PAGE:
d(0.9) (µm)20.7951.1760.719.75
BET Reactive Surface Area (m2/g)3.81.290.6911.15
Table 2. Bulk chemical analysis results, measured via XRF and shown in weight %.
Table 2. Bulk chemical analysis results, measured via XRF and shown in weight %.
SampleSiO2Al2O3Fe2O3CaOMgONa2OK2OLOI
Tail 145.0718.345.9311.5011.401.070.145.95
Tail 2a45.5822.985.1413.308.551.300.082.29
Tail 2b46.4422.915.1213.558.431.290.061.90
Tail 2c43.5219.006.789.2713.901.120.115.76
SampleBaOCr2O3MnOP2O5SO3SrOTiO2Total
Tail 10.020.160.100.010.140.010.1299.96
Tail 2a0.010.090.08<0.010.090.010.0999.59
Tail 2b0.010.120.08<0.010.070.010.09100.08
Tail 2c0.010.090.100.020.140.010.0899.91
Table 3. Chemical composition of tailings storage facilities, measured via ICP-OES.
Table 3. Chemical composition of tailings storage facilities, measured via ICP-OES.
Tailings SampleTailings PondComposition (ppm)
AlCaFeKMgNaSi
Tail 110.65156.470.447.0453.58189.2011.20
Tail 2a20.0233.580.007.4110.05151.505.90
~Ratio Pond 1:23151131512
Table 4. Results of ion chromatography analysis of the tailings liquids.
Table 4. Results of ion chromatography analysis of the tailings liquids.
Tailings SampleTailings PondAnions (mmol/L)Cations (mmol/L)
Cl SO42−NO3Al3+Ca2+Fe3+K+Mg2+Na+Si4+
Tail 1110.618.221.552.064.800.4290.463.7716.451.67
Tail 2a23.563.783.460.010.870.0015.860.4112.100.19
~Ratio Pond 1:232016763656919
Table 5. Charge balance for the Stillwater tailings storage facilities.
Table 5. Charge balance for the Stillwater tailings storage facilities.
Tailings SampleTailings PondCharge Balance (meq/L)
AnionCationDifference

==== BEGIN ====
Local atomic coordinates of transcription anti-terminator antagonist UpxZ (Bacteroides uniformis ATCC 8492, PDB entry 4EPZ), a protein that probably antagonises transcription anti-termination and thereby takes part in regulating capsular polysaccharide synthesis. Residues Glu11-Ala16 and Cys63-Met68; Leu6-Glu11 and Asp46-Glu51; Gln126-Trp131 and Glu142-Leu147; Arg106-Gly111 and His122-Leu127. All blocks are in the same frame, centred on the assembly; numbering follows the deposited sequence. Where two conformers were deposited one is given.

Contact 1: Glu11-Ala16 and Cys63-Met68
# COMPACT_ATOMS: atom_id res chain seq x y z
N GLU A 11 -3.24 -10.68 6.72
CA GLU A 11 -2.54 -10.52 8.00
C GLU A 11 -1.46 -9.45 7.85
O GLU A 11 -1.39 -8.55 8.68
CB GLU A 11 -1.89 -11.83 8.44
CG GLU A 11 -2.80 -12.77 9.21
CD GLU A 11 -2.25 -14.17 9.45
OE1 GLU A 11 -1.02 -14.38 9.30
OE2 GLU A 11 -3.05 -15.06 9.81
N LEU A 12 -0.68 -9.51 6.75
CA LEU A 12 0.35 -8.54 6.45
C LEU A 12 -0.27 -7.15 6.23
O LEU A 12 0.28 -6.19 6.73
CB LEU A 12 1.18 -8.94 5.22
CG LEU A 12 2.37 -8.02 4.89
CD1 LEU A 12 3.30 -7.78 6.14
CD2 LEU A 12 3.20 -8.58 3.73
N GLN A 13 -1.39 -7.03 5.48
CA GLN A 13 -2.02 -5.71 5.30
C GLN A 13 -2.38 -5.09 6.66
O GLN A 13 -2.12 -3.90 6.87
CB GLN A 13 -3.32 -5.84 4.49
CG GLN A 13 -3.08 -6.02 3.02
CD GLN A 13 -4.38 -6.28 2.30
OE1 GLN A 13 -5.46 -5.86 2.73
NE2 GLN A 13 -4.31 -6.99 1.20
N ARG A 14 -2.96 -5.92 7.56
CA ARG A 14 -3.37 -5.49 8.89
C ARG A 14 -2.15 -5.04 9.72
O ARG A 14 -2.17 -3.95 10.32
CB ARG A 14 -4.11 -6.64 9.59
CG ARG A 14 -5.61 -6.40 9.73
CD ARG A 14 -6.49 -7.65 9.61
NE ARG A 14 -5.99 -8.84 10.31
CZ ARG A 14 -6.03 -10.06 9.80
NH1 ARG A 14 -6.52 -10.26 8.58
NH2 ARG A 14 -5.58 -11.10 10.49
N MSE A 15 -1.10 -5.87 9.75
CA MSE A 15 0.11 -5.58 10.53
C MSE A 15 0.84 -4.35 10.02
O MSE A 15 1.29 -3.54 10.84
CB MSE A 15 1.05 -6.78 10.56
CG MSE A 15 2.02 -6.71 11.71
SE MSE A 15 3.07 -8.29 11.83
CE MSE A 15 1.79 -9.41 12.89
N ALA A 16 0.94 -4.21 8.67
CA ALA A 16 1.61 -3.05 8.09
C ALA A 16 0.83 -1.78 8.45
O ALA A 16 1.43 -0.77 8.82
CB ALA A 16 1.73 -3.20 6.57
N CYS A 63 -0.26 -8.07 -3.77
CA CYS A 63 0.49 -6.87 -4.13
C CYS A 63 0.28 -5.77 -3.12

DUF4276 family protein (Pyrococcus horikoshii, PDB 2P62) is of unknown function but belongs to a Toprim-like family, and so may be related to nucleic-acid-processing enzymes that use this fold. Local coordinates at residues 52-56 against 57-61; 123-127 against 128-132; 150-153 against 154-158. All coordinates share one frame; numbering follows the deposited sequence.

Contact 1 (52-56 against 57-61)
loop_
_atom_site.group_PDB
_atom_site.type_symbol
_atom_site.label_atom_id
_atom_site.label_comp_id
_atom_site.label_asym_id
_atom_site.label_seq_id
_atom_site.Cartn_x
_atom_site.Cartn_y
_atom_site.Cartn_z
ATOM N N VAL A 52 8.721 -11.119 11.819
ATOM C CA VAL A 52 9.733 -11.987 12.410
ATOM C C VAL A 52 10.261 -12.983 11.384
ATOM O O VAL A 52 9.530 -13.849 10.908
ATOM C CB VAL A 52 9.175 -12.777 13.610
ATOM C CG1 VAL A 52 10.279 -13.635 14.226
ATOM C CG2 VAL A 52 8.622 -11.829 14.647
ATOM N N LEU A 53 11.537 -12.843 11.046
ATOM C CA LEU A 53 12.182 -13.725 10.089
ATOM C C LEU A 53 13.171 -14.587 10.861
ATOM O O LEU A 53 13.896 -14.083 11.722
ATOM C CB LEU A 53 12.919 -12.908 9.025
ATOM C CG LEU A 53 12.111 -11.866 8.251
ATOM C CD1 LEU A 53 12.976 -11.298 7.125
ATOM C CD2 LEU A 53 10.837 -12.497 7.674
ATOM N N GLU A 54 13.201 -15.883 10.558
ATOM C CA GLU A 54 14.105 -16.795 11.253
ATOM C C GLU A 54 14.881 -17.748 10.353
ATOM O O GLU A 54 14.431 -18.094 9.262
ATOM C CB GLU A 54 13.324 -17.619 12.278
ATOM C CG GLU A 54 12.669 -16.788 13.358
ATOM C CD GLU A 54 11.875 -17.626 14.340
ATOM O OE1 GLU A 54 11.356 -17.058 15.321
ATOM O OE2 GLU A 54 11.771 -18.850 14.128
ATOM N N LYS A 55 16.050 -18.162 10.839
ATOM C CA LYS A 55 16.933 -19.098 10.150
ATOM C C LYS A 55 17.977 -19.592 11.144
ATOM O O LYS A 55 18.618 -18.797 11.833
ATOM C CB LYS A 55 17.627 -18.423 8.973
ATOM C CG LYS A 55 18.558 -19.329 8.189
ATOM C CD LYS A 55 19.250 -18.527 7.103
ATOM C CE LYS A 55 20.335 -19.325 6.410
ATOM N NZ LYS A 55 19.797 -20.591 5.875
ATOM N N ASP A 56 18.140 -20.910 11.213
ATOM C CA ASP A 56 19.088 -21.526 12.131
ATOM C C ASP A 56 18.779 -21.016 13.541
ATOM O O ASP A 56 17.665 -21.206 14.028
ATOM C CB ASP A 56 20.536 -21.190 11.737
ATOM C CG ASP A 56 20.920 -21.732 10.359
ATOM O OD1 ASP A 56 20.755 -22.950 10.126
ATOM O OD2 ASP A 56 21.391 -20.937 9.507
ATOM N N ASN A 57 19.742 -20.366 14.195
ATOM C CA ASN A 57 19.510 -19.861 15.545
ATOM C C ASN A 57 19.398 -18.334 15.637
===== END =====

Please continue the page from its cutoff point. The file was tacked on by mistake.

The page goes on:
Tail 1Pond 128.60138.27109.67
Tail 2aPond 214.5731.3316.76
~Ratio Pond 1:2247
Table 6. Remaining charge balance via PHREEQC analysis.
Table 6. Remaining charge balance via PHREEQC analysis.
Tailings SampleTailings PondpH Alkalinity (meq/L)
TotalOHHCO3CO32−
Tail 119.6896.910.0637.0235.59
Tail 2a28.704.060.013.540.26
Table 7. Ratios of cation accumulation during flow-through dissolution. Data generated through linear regression of the slopes in Figure 4.
Table 7. Ratios of cation accumulation during flow-through dissolution. Data generated through linear regression of the slopes in Figure 4.
Cation RatioStoichiometric RatioRegion IIRegion III, JumpRegion III,
Post-Jump
(14–32 h)(33–36 h)(37–58 h)
Ca2+/Al3+0.50.61.10.5
Ca2+/Si4+0.51.40.71.3
Al3+/Si4+12.30.72.9
Table 8. Final cation leaching results from the flow-through dissolution experiment of Tail 2a.
Table 8. Final cation leaching results from the flow-through dissolution experiment of Tail 2a.
CationTail 2a Composition (Weight %)Mass in Sample (mg)Leached from Sample
(mg)
Leached from Carbonate *
(mg)
Leached from Silicate
(mg)
Labile (Total) +
(Weight %)
Labile
(Silicate) ++ (Weight %)
Calcium9.5047.651.351.070.282.830.59
Magnesium5.1625.860.030.030.000.110.00
* Estimated conversion of Tail 2a TIC to calcite and hydromagnesite. + Refers to cations easily released from Tail 2a. ++ Refers to cations easily released from silicate structures.
Table 9. Summary of change in TIC in disks of the Stillwater tailings.
Table 9. Summary of change in TIC in disks of the Stillwater tailings.
SampleInitial TIC (Weight %)Final TIC (Weight %)Carbon Uptake (ΔTIC, Weight %)Carbon Uptake
(% Difference)
Tail 10.2110.3340.12358
Tail 2a0.0590.0860.02746
Tail 2b0.0510.047−0.004−7
Tail 2c0.1100.1630.05348
Table 10. CO2 storage potential for mineralization of PGM tailings.
Table 10. CO2 storage potential for mineralization of PGM tailings.
Efficiency AchievedCarbonation Extent (%)kg-CO2 per
t-Tailings
Total t CO2/Year
StillwaterWorld *
(1 Mt Tailings/Yr)(3.5 Gt Tailings/Yr)
This work1.01.791792 6,273,599
Ref. [47]9.016.1316,132 56,462,389
Ref. [47]19.034.0634,057 119,198,377
Potential target50.089.6289,623 313,679,938
* Assumes all tailings have the same composition as the Stillwater tailings analyzed in this study.